What Is a Totem?
Totemism is a belief associated with animistic religions and totem is an object, usually an animal or plant, which is revered by members of a particular social group because of a mystical or ritual relationship that exists within that group. The totem —or rather the spirit it embodies —represents the bond of unity within a tribe or a clan.
Generally, the members of the group believe that they are descended from a totem ancestor, or that they and the totem are “brothers”. In most cases, the totemic animal or plant is the object of taboo: it may be forbidden to kill or eat the sacred animal. This symbol may be tattooed on the body, engraved on weapons, pictured in masks, or carved on totem poles.
While the term totem is Ojibwe, belief in tutelary spirits and deities is not limited to indigenous peoples of the Americas but common to a number of cultures worldwide, such as Africa, Arabia, Asia, Australia, Europe, and the Arctic. However, the traditional people of those cultures have words for their guardian spirits in their own languages, and do not call these spirits or symbols, “totems”.
Contemporary neoshamanic, New Age and mythopoetic men’s movements not otherwise involved in the practice of a tribal religion have been seen to use “totem” terminology for the personal identification with a tutelary spirit or guide.
Totem poles of the Pacific Northwest of North America are monumental poles of heraldry. They feature many different designs (bears, birds, frogs, people, and various supernatural beings and aquatic creatures) that function as crests of families or chiefs. They recount stories owned by those families or chiefs, or commemorate special occasions. These stories are known to be read from the bottom of the pole to the top.
Scottish ethnologist John Ferguson McLennan, following the vogue of 19th-century research, addressed totemism in a broad perspective in his study The Worship of Animals and Plants (1869, 1870). McLennan did not seek to explain the specific origin of the totemistic phenomenon but sought to indicate that the entire human race had in ancient times gone through a totemistic stage.
Another Scottish scholar, Andrew Lang, early in the 20th century advocated a nominalistic meaning for totemism, namely that local groups or clans, in selecting a totemistic name from the realm of nature, were reacting to a need to be differentiated. If the origin of the name was forgotten, Lang argued, there followed a mystical relationship between the object — from which the name was once derived — and the groups that bore these names. Through nature myths animals and natural objects were considered as the relatives, patrons, or ancestors of the respective social units.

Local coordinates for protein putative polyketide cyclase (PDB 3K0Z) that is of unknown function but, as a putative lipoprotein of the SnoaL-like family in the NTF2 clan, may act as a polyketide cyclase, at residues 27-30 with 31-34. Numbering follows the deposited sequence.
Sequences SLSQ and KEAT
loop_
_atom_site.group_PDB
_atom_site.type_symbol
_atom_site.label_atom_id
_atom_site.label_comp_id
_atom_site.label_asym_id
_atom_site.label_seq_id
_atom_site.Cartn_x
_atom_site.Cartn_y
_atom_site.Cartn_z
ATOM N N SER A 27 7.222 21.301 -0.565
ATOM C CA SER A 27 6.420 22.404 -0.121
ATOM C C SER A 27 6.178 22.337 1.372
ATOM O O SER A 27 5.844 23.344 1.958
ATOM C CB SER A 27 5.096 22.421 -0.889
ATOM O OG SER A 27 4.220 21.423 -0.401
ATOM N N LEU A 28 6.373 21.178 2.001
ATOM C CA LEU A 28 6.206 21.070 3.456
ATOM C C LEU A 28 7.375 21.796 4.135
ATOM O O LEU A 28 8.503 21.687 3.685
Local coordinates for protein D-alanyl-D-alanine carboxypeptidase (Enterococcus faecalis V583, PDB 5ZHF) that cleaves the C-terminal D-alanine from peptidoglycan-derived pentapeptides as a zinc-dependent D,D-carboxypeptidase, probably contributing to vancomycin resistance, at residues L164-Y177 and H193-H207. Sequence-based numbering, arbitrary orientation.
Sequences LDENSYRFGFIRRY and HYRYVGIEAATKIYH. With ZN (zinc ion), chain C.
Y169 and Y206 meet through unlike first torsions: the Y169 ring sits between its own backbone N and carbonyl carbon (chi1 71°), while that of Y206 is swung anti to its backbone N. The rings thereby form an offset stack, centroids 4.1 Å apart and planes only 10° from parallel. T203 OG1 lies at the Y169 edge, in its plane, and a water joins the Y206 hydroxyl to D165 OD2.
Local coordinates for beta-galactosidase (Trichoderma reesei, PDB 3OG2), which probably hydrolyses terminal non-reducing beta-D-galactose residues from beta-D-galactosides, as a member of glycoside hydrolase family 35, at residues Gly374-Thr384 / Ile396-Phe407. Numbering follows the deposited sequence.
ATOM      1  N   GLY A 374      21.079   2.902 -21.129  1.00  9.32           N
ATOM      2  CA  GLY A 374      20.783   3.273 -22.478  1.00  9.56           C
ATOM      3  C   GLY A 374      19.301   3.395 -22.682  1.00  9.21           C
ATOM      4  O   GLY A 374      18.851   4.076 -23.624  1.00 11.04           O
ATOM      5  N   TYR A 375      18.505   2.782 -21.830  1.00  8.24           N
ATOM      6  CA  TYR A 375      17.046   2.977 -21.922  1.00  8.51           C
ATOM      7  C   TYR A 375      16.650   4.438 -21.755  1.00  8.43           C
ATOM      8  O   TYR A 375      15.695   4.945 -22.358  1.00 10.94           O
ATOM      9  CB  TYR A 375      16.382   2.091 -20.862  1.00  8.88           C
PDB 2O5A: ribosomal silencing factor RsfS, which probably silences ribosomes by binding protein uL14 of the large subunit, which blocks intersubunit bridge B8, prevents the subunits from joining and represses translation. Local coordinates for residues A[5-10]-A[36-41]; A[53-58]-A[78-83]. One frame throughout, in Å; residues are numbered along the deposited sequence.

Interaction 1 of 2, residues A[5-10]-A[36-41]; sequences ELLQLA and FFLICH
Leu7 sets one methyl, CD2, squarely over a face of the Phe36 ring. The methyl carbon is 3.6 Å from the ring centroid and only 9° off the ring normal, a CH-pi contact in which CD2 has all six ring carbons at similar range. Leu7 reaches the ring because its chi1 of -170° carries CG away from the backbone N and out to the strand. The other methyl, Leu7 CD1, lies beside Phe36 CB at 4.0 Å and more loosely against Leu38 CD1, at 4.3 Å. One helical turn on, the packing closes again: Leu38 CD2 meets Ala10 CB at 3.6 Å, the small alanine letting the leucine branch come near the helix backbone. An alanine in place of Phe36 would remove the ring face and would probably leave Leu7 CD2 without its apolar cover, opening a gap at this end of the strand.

British anthropologist Sir James George Frazer published Totemism and Exogamy in 1910, a four volume work based largely on his research among Indigenous peoples of Australia and Melanesia, along with a compilation of the work of other writers in the field.
In 1910, Russian American ethnologist Alexander Goldenweiser, subjected totemistic phenomena to sharp criticism. The founder of a French school of sociology, Émile Durkheim, examined totemism from a sociological and theological point of view, attempting to discover a pure religion in very ancient forms and claimed to see the origin of religion in totemism.
The leading representative of British social anthropology, A. R. Radcliffe-Brown, took a totally different view of totemism; he was skeptical that totemism could be described in any unified way, and took the point of view that nature is introduced into the social order rather than secondary to it.
As a chief representative of modern structuralism, French ethnologist Claude Lévi-Strauss, and his, Le Totémisme aujourd’hui (“Totemism Today” ) are often cited in the field.